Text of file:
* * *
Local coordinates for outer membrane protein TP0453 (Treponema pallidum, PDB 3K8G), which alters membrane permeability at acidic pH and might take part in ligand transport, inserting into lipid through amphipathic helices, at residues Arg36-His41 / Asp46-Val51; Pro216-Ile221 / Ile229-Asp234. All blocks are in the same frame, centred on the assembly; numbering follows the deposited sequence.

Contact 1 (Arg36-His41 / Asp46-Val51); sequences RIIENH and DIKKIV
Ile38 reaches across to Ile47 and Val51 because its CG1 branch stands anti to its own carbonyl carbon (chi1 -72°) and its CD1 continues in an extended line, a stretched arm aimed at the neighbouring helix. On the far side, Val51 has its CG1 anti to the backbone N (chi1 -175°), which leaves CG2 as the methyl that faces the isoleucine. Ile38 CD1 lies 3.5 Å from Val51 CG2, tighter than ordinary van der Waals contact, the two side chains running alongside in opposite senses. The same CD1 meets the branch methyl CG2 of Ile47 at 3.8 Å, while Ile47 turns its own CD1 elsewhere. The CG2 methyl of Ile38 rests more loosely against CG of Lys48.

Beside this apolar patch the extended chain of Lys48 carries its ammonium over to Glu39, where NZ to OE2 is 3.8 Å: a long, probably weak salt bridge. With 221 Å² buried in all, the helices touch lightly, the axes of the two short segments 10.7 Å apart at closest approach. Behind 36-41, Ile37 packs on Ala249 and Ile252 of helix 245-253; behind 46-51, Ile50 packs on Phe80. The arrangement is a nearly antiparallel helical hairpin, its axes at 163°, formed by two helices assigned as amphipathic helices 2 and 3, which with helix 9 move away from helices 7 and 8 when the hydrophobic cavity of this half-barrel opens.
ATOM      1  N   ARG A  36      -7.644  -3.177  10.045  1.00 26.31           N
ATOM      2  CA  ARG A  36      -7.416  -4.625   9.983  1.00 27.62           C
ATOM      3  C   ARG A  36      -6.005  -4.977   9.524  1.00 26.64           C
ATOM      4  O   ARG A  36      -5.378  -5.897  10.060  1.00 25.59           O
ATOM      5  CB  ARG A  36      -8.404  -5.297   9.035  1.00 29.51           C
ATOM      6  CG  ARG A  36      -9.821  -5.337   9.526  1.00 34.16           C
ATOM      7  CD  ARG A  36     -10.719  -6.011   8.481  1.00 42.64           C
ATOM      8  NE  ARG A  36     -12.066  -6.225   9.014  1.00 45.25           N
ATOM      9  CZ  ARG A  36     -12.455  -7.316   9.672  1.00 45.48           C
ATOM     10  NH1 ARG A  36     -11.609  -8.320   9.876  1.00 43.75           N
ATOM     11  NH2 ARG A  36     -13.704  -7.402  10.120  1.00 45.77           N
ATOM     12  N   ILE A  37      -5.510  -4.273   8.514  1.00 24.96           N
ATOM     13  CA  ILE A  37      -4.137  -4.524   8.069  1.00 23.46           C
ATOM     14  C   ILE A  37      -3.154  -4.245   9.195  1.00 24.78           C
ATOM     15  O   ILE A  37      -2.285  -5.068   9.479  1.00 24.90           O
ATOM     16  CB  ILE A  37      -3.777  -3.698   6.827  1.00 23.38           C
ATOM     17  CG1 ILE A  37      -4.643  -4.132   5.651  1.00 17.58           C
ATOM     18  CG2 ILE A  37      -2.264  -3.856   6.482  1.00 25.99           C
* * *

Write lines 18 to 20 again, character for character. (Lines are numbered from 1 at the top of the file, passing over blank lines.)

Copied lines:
ATOM     14  C   ILE A  37      -3.154  -4.245   9.195  1.00 24.78           C
ATOM     15  O   ILE A  37      -2.285  -5.068   9.479  1.00 24.90           O
ATOM     16  CB  ILE A  37      -3.777  -3.698   6.827  1.00 23.38           C